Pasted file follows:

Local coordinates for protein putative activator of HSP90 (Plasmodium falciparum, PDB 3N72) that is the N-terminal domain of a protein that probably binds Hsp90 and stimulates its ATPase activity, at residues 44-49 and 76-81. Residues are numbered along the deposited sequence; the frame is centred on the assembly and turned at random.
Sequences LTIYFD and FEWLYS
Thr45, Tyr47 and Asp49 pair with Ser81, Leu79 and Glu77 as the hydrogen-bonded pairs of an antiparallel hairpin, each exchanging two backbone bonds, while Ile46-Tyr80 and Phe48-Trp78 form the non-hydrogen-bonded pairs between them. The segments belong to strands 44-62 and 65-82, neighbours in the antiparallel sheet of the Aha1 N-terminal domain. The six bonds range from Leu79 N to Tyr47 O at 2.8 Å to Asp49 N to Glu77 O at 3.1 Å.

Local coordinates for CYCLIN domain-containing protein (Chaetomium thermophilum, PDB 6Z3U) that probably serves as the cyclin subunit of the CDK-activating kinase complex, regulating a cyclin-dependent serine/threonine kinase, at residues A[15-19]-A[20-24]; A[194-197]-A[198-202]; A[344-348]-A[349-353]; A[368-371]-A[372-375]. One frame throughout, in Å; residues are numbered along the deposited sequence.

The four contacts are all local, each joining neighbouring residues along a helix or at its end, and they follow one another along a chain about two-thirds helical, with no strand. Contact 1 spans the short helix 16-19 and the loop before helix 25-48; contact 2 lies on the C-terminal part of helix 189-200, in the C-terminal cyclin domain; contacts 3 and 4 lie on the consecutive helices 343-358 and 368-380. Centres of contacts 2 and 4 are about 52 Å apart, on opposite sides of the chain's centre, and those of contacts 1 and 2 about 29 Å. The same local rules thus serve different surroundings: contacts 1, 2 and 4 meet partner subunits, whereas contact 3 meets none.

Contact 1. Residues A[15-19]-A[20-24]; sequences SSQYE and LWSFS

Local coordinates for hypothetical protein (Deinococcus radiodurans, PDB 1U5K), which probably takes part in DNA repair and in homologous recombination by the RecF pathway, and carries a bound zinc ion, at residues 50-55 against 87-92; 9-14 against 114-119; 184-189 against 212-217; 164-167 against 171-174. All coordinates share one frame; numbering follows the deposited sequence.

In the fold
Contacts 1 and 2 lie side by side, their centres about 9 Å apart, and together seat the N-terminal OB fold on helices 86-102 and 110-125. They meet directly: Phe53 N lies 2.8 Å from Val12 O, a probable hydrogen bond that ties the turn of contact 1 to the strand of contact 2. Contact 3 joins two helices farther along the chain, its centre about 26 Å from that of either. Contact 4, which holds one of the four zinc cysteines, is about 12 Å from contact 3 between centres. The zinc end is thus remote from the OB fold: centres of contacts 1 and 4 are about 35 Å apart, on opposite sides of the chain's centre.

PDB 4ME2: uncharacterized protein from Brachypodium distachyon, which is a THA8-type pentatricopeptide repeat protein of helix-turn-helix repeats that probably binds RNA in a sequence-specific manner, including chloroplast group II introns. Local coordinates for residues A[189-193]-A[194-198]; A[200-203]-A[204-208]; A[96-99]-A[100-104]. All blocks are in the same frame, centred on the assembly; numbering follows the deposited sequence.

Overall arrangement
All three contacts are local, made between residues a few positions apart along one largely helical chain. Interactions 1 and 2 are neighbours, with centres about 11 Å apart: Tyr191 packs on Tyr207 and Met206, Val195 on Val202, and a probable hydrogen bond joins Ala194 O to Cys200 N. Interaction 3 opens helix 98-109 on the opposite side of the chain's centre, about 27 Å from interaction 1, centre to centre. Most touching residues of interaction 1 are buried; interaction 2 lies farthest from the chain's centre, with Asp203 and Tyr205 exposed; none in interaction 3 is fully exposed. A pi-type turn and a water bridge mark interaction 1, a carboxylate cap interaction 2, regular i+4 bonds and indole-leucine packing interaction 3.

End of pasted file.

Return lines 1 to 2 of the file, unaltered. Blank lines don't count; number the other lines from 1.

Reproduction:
Local coordinates for protein putative activator of HSP90 (Plasmodium falciparum, PDB 3N72) that is the N-terminal domain of a protein that probably binds Hsp90 and stimulates its ATPase activity, at residues 44-49 and 76-81. Residues are numbered along the deposited sequence; the frame is centred on the assembly and turned at random.
Sequences LTIYFD and FEWLYS